As the head of Forrest Hill Academy, Tricia Rock (pictured at right, with student) is a principal whose job it is to get her students out of her school even sooner than usual. And by measurable data, she’s getting really good and getting her students out – and back into the “home” schools that sent them to Forrest Hill in the first place. That’s because Forrest Hill is an alternative school inside Atlanta Public Schools whose main mission to take students with any number of challenges – usually behavioral – and help them transition back to their home school and hopefully graduate.
The 2009-10 school year marks the second for Principal Rock and the first since APS reassumed complete control over the school, and the change has been remarkable. According to Rock, of the 180 Forrest Hill students who were returned to their home schools in December, only 6 percent were returned to Forrest Hill. Previously, 50 percent of the students were returned. Both of the school’s juniors passed the Georgia High School Graduation Writing Test, while the middle-schoolers enjoyed a 30 percent pass rate on the state writing scores. And perhaps more to the point with Forrest Hill, disciplinary actions decreased by 40 percent from the previous year, Rock said.
Part of this success, she says, can be attributed to increased community partnerships that have provided a more comprehensive form of mentorship for the students. “Many of our students whom we identified as at-risk were assigned a mentor who was with them from January until end of school,” Rock said, including work with such groups as Outward Bound that promote teamwork with peers. The school brought in guest speakers including students from local sororities Delta Sigma Theta and Alpha Kappa Alpha. A Teen Summit provided both guest speakers and “takeaway” gifts ranging from pencils to clothing.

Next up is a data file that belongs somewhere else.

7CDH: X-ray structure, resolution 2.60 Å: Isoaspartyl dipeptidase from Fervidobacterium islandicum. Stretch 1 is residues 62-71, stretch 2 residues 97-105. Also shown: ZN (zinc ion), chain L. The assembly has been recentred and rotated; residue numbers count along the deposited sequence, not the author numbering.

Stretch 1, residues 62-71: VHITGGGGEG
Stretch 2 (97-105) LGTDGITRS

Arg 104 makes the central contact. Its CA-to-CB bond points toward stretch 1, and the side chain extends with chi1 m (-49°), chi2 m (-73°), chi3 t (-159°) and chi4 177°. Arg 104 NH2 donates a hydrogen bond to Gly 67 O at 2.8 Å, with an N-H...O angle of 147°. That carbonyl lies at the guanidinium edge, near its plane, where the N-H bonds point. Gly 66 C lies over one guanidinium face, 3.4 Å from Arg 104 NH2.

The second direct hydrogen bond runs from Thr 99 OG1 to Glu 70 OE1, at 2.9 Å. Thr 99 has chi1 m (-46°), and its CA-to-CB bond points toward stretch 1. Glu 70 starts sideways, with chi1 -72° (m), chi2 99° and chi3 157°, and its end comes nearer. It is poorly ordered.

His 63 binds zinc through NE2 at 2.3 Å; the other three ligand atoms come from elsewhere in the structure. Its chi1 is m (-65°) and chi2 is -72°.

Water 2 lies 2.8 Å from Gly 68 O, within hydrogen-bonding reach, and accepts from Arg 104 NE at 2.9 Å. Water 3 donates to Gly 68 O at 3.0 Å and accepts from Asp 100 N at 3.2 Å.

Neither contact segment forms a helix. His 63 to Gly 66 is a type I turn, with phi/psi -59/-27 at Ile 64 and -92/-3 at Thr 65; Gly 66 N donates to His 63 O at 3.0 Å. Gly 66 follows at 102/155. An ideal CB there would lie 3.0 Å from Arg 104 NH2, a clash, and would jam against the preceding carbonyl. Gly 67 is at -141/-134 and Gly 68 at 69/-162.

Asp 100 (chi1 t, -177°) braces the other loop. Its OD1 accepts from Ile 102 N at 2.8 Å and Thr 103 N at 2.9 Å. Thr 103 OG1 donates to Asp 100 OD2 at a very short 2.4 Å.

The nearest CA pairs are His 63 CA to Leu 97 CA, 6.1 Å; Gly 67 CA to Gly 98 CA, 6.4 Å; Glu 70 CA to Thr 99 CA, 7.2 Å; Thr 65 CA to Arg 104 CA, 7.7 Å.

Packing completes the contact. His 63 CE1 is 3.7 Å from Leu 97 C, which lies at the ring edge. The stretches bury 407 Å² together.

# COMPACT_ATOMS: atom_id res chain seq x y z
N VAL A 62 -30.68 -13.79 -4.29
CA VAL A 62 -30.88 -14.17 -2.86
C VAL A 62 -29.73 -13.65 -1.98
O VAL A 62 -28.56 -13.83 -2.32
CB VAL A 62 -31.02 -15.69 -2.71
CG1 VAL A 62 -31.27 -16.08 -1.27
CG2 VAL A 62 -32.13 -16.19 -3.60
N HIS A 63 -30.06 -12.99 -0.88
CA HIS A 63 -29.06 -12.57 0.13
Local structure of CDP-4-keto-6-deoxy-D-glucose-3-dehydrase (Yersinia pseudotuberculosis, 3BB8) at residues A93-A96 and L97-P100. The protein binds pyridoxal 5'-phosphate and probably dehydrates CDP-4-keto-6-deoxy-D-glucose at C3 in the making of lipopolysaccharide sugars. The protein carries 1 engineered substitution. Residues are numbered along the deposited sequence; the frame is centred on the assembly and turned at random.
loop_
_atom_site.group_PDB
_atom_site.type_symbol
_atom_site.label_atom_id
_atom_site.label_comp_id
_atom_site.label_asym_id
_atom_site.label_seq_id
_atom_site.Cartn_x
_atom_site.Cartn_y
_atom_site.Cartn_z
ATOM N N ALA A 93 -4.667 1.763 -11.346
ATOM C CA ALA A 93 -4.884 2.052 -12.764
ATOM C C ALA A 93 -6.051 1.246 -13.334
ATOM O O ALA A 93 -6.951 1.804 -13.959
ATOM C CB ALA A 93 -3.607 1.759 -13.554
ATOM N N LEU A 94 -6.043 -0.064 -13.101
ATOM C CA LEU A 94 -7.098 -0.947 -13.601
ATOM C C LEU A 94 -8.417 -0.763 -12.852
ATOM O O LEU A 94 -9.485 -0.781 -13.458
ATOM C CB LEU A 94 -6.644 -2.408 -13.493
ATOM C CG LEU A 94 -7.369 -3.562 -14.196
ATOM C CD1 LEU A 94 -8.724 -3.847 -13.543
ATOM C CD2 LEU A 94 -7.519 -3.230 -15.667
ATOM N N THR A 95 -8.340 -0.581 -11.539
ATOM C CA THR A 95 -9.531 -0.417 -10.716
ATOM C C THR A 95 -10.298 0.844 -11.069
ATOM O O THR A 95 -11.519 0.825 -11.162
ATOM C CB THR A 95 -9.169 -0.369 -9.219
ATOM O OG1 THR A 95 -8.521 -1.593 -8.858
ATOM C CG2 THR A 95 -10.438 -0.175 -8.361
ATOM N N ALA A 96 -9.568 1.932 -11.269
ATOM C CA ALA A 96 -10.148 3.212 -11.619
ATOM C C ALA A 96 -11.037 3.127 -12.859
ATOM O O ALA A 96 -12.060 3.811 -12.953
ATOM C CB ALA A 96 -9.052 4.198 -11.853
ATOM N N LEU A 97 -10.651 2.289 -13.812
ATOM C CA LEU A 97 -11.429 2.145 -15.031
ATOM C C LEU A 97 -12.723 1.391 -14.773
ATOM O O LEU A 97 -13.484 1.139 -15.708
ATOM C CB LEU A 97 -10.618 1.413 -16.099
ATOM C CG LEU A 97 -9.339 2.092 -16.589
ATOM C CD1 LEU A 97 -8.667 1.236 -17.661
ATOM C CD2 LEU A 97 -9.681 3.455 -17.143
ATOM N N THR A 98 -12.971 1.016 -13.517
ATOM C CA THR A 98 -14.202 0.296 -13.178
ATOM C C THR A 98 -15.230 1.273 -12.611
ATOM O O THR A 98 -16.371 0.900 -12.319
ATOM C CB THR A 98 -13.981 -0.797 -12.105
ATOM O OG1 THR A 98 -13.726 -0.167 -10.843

“We also extended our partnerships with community-based service providers, like organizations that could talk to students about things like anger management,” said Rock, citing such groups as Bridges Center, Family Intervention Services, Proactive Management and Bagley Youth Services. “A parent has opportunity to register each student with at least one provider that would help a parent address a given issue with their child. We get the social worker to assign the student with the group. We’ve done it in the past, but not to the point where every student is assigned a service provider.”
This past week, 100 Forrest Hill students participated in a “Transition Ceremony” to recognize and honor those who have successfully completed the program and will be returning to their home school in August. The ceremony was held at the Dennard Building at Atlanta Technical College, and some 600 guests packed the house to honor the students.
“I’d say we’re a work in progress,” Rock said, “but we look at the data and we’re doing better. We have outreach workers, one for the middle schools and one for the high schools who make contact with the home schools through their respective graduation coaches, and students are telling them they really enjoyed their time at Forrest Hill, that the attention they received was beneficial to them and they returned to their home school and fit right in. I’m hearing from the kids and from some of the principals. They say there’s a difference.